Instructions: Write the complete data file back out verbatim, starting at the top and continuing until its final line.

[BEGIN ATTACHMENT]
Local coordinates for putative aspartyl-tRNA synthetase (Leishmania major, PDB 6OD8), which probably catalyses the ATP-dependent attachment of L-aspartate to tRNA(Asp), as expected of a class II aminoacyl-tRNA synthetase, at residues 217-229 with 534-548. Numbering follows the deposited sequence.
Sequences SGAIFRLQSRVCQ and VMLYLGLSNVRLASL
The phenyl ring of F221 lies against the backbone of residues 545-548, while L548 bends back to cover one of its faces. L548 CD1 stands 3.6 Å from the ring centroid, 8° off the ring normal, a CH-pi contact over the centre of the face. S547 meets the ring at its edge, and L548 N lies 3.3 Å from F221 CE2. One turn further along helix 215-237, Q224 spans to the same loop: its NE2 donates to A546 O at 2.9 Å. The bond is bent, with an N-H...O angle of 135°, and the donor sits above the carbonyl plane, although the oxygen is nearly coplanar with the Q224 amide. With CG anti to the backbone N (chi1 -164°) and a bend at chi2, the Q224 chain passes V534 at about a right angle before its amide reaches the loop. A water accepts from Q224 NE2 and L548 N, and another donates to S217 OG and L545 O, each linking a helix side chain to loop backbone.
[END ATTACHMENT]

Local coordinates for putative aspartyl-tRNA synthetase (Leishmania major, PDB 6OD8), which probably catalyses the ATP-dependent attachment of L-aspartate to tRNA(Asp), as expected of a class II aminoacyl-tRNA synthetase, at residues 217-229 with 534-548. Numbering follows the deposited sequence.
Sequences SGAIFRLQSRVCQ and VMLYLGLSNVRLASL
The phenyl ring of F221 lies against the backbone of residues 545-548, while L548 bends back to cover one of its faces. L548 CD1 stands 3.6 Å from the ring centroid, 8° off the ring normal, a CH-pi contact over the centre of the face. S547 meets the ring at its edge, and L548 N lies 3.3 Å from F221 CE2. One turn further along helix 215-237, Q224 spans to the same loop: its NE2 donates to A546 O at 2.9 Å. The bond is bent, with an N-H...O angle of 135°, and the donor sits above the carbonyl plane, although the oxygen is nearly coplanar with the Q224 amide. With CG anti to the backbone N (chi1 -164°) and a bend at chi2, the Q224 chain passes V534 at about a right angle before its amide reaches the loop. A water accepts from Q224 NE2 and L548 N, and another donates to S217 OG and L545 O, each linking a helix side chain to loop backbone.